The Risky Business Of Navigating Online Sales Tax For Merchants

The Risky Business Of Navigating Online Sales Tax For Merchants

Posted on September 3, 2019

Consumers are flocking to eCommerce, and more than 230 million U.S. consumers are expected to be shopping online by 2021. Merchants are eagerly striving to be selected to fulfill consumers’ purchasing needs and to stand out from an increasingly crowded eCommerce field. There are already more than 2.5 million sellers active on Amazon, for example, and more joining every day.

Merchants working to expand and sell online in more markets must comply with each market’s local sales tax regulations, however, and that is an increasingly complicated task. Levy laws can vary widely between states, with one state taxing a product that another does not, for example.

States today are also continuing to draft their own laws regarding remote, online sales and some recently issued policies that appear likely to clash with those of other states. This creates an ever-shifting sales tax landscape in which merchants and their marketplaces must stay on their toes and be ready to adjust to each new compliance change.

The new Next-Gen Sales Tax Tracker dives into the complicated, still-unfolding eCommerce sales tax environment, the impact that such complexity has on sellers and online marketplaces and efforts to reduce compliance pain points.

Around The Next-Gen Sales Tax World

New online sales taxes aren’t just the dominion of the U.S. Recently, France issued a new 3 percent levy on earnings businesses make from French customers through digital ads or online marketplaces. The law sparked a flurry of questions from retailers confused over its details, while eCommerce giant Amazon strove to duck the law entirely by passing on the costs through a 3 percent fee increase on the online marketplaces’ French sellers.

U.S. merchants may also be feeling new pains when selling to Kansas. The state broke with the norm that many other states had set when it decided not to include a small business exemption in its economic nexus policy. While many states vary over what they define as “small,” most include some sort of “safe harbor” provision. Even Kansas state officials have questioned whether the new law’s lack of exemption is constitutional.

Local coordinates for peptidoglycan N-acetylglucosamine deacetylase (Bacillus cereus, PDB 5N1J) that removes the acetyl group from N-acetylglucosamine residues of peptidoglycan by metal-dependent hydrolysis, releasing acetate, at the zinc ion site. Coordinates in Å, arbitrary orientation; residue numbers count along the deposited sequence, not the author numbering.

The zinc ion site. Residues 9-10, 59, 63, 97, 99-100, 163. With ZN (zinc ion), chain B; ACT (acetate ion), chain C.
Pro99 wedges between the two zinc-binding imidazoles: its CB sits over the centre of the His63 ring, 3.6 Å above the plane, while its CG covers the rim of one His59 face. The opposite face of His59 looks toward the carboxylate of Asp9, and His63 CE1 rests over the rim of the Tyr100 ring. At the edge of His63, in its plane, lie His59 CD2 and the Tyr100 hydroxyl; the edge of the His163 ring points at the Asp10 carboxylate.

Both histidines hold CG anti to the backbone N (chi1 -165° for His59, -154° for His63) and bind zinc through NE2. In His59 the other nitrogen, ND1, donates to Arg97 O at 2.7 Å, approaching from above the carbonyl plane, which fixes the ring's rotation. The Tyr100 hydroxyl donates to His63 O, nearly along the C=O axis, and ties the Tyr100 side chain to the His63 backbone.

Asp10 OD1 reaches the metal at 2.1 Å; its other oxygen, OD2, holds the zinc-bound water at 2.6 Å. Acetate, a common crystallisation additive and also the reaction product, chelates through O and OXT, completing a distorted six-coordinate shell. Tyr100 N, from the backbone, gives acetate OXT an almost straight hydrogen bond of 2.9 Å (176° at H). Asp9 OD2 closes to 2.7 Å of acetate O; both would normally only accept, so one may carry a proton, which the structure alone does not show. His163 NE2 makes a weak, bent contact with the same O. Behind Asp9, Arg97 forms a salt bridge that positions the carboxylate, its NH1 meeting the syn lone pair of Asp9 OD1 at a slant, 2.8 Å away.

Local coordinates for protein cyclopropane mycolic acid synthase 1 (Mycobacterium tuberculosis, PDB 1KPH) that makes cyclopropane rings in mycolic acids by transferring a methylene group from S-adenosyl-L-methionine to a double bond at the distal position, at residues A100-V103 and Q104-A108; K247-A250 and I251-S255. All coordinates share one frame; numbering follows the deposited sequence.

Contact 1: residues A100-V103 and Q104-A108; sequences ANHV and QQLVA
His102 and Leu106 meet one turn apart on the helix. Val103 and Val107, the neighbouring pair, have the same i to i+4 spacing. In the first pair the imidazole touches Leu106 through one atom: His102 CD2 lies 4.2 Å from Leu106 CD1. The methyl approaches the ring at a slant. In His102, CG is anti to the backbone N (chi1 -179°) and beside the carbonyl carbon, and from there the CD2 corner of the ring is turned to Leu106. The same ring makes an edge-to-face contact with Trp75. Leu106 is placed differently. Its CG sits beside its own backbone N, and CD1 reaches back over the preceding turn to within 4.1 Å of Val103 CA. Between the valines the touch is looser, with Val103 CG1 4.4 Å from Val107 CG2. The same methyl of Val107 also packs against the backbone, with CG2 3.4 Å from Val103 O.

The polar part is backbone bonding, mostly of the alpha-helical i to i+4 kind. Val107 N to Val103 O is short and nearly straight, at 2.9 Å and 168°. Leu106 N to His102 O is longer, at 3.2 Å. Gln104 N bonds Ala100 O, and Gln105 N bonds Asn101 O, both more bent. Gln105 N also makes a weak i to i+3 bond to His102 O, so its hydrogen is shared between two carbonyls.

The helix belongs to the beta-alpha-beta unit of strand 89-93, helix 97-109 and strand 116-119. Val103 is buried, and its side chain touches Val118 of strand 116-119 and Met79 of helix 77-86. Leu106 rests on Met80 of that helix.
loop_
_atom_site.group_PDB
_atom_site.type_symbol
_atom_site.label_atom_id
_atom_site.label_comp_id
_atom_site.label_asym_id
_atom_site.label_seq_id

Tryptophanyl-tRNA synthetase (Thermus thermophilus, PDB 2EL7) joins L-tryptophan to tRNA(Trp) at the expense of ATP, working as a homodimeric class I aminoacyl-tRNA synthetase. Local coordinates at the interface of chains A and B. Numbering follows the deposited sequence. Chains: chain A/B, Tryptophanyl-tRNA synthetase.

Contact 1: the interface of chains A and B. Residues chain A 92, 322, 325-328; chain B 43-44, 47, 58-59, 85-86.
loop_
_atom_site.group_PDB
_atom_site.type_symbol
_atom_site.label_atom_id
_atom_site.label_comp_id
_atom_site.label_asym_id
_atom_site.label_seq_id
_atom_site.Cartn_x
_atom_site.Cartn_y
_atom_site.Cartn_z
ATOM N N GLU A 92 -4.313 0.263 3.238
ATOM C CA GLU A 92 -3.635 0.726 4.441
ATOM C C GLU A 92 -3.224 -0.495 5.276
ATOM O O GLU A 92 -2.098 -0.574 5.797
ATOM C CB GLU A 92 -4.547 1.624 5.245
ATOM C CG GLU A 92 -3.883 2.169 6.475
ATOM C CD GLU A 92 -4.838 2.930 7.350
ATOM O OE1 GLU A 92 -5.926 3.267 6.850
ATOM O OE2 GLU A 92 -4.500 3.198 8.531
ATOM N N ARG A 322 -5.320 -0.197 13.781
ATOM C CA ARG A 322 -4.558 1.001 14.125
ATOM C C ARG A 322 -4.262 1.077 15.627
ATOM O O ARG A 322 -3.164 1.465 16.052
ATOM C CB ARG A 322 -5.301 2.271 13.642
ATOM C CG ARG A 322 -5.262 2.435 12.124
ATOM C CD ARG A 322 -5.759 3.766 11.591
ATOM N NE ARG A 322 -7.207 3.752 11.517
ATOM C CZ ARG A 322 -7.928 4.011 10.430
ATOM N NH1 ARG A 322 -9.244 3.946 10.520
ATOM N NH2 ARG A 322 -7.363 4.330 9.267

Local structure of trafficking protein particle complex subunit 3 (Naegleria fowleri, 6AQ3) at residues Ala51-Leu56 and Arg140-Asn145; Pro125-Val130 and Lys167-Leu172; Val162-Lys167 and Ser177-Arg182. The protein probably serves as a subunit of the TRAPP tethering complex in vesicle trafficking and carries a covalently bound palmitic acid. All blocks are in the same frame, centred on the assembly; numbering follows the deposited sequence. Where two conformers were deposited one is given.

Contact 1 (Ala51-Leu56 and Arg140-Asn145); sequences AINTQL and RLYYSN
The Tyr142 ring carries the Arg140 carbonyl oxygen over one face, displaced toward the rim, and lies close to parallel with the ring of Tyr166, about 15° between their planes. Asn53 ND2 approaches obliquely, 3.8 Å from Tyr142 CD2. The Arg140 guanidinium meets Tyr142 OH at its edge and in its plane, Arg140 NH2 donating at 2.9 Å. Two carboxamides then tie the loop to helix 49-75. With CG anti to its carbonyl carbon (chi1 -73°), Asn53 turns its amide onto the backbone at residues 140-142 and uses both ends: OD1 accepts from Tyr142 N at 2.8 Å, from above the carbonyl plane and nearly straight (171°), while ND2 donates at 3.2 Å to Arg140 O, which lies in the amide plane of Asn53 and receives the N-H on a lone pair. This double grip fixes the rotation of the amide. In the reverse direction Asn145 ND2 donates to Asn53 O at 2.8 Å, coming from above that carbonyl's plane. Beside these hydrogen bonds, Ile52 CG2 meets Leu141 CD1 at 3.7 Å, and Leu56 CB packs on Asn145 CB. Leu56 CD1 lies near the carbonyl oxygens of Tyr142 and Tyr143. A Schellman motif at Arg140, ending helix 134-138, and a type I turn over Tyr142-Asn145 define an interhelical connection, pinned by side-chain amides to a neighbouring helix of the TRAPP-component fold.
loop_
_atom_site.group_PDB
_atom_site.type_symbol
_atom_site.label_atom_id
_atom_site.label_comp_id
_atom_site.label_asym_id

Even SMBs in states that do offer tax exemptions may still face new compliance requirements, such as obligations to notify and report sales to residents. Many SMBs are turning to tax software to help them navigate these kinds of compliance needs, with one report stating that many small retailers expect to spend up to $40,000 on such purchases.

Find all the latest headlines by downloading the Tracker.

Sales Tax Complexities Shape eCommerce Sellers’ Business Decisions

Merchants and the marketplaces that serve them must carefully consider how to be compliant with each markets’ sales tax regulations — and these kinds of considerations are even influencing where and what they decide to sell, according to Ted Hettich, chief sales officer of U.K.-headquartered online shopping marketplace Fruugo. In this month’s Feature Story, Hettich explains how platforms can help ease their sellers’ sales tax struggles and how eCommerce tax policies influence business strategies of both sellers and marketplaces.

Read the full story in the Tracker.

Deep Dive: The Unfolding Legacy of South Dakota v. Wayfair

The Supreme Court’s 2018 South Dakota v. Wayfair ruling unleashed a flurry of new tax policies across the U.S. The court case overturned a 1992 ruling to now permit states to tax sales to their residents from out-of-state sellers, even if those sellers did not have physical local presences. States thus empowered in the aftermath of the Wayfair decision have been passing their own, customized versions of such economic nexus laws.

Some states are currently still drafting such laws or refining already implemented ones, and businesses are working to keep up with all the changes so that they can remain compliant. This month’s Deep Dive explores the Wayfair ruling and its continued impacts on sellers, marketplaces and states. It also examines the frictions and opportunities introduced by the decision.